Voluntourism a Positive Way to Spend Vacation Time
Nov 29, 2019 01:02PM
By Kathleen Ganster
Photo courtesy of La Roche
The word “vacation” might conjure up visions of warm, sunny beaches or slopes of pristine snow. For others it might mean cities with several museums and art galleries or endless shopping. But for a growing number of people, “vacation” means the opportunity to serve others through mission work, often called voluntourism.
Mike Weiss, an orthopedic surgeon from Wexford, volunteers every year with Operation Walk Pittsburgh.
“It’s the best part of my year. I always wanted to do something like this and when my kids were in college, I finally got the opportunity to give back to folks who had no one else to help them,” he said.
Weiss serves as the co-medical director of the nonprofit that provides free total joint replacements to those who can’t afford them or that don’t have access to these procedures. The local chapter was founded in 2008 by Weiss’ colleague, Anthony DiGioia III.
“When Tony asked me, I jumped at the chance,” Weiss said. Their first mission trip was in 2009 and this past October, they celebrated their 10th anniversary trip. Since that first mission, the group has replaced 538 joints—hips and knees—for 428 patients in Cuba, Guatemala, Honduras and Panama.
It takes 60 to 70 volunteers to make each mission trip possible.
“Most of our staff are clinicians in all areas—surgeons, nurses, physical therapists, anesthetists—but we also have people who translate and a small group of people who do humanitarian work outside of the hospital,” Weiss said. Volunteers range in age from teens through retirement, and each person is responsible for their own transportation and lodging.
Though there are some, like Weiss, who have volunteered for several years, others come and go so Operation Walk seeks new volunteers for each trip.
“About 30 to 35 percent are new volunteers,” he explained. “People’s lives change, things come up; they may not be able to volunteer, while others find they have the opportunity.
“It is so rewarding because you are helping people who are truly disabled and have no other options,” he added. “And they are so appreciative—they don’t complain, and everyone says, ‘Thank you.’”
For more information including volunteering opportunities, visit www.operationwalkpgh.org.
Steve Williams of Richland Township has used his vacation time to volunteer with Hosanna Industries on a number of occasions. Now retired, Williams worked in the IT department of a global insurance company.
Hosanna Industries is a local nonprofit based in Richland and Rochester that provides home repairs to those unable and/or who cannot afford to complete the work themselves. While much of their work is in the Greater Pittsburgh area, Hosanna also aids in other regions in the U.S., as well as internationally following catastrophic events.
“They also do blitz builds—building an entire home in less than a week,” said Williams. “I've participated in two blitz builds, in Freedom and Sandy Lake, PA, and spent a week with Hosanna in Joplin, MO helping rebuild homes destroyed by a tornado.”
Hosanna depends on volunteers to assist on many fronts, according to Director of Creative Operations Emily Cadenhead.
“There is a wide variety of projects at Hosanna. They include, but are not limited to, campus cleanup days, roofing, siding, drywall, flooring, painting, and building new homes. Sometimes volunteers come out to help deliver gifts to the less fortunate around Christmas time, or help us get our harvest baskets put together,” she said.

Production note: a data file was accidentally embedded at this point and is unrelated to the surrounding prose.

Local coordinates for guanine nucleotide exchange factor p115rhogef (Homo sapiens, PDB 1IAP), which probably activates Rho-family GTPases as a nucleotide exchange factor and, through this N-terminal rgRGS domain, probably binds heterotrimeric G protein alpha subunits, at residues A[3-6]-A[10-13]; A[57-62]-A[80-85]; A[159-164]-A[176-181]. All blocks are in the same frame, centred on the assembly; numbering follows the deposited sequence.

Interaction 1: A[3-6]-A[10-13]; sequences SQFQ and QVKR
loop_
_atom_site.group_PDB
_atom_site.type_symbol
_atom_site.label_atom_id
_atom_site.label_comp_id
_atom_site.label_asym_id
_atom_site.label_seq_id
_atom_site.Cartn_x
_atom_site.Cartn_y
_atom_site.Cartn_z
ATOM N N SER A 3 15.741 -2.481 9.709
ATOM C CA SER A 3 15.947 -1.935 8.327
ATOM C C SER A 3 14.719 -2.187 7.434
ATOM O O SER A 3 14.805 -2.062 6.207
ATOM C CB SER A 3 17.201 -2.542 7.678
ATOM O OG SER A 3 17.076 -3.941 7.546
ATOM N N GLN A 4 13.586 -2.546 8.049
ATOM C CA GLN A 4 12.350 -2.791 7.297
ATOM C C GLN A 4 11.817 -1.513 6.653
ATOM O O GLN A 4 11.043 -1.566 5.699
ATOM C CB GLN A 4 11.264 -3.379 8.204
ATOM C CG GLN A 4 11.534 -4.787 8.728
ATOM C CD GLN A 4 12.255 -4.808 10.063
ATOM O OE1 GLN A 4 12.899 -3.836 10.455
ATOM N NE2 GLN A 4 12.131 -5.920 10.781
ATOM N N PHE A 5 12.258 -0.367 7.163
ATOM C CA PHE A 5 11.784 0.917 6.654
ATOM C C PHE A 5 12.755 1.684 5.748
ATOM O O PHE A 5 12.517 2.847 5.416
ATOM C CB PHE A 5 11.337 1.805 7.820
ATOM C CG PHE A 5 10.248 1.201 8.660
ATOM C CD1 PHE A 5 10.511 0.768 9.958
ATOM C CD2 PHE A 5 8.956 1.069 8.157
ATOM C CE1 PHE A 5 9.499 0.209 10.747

With a full-time field staff of only three people, Hosanna depends on volunteers.
“We can do more in a shorter amount of time with the utilization of volunteers—that’s when miracles and magic happen,” said Cadenhead. Groups range in size from 10 to more than 100 people, depending on the project, need and location.
Hosanna welcomes volunteers of all ages and skill sets.
“We’ve had volunteers as young as 8 up to 88,” said Cadenhead. “We will always find a place for anyone who wants to volunteer.” So far this year, Hosanna has assisted 120 households.
For Williams, giving up vacation time was a small price to pay for the reward of serving others.
“The government can't serve all who are in need at the time of their need, so Hosanna steps in where they can to provide that help,” he said. “Helping our neighbors is biblical, and Hosanna does that.
“I volunteer because I know that we are helping people in need, and the more hands who help, the more people who can be helped,” he said. To learn more or to volunteer, visit https://hosannaindustries.org.
College students are also getting into the action, giving up breaks and vacations to serve others. For the past several years, La Roche University students have assisted others during their spring breaks.
Service-Learning Coordinator Steve Benson coordinated the last two Spring Break Service Trips (SBST)—one for hurricane relief work in St. Croix, USVI, and the other to assist and learn about immigration issues in southern Texas.
“I look for a relevant and timely issue to tackle and build a trip around that,” he explained. “We have a very large Virgin Islander population at La Roche, so the hurricanes had a huge impact on our campus community. It seemed a natural choice to be a part of the recovery effort there.
“The type of student who signs up is already receptive to learning new things about the world and about themselves,” he added. “Last year’s Texas trip seemed particularly eye-opening and impactful.”
For more information about La Roche University’s Spring Break Service Trips, visit www.laroche.edu.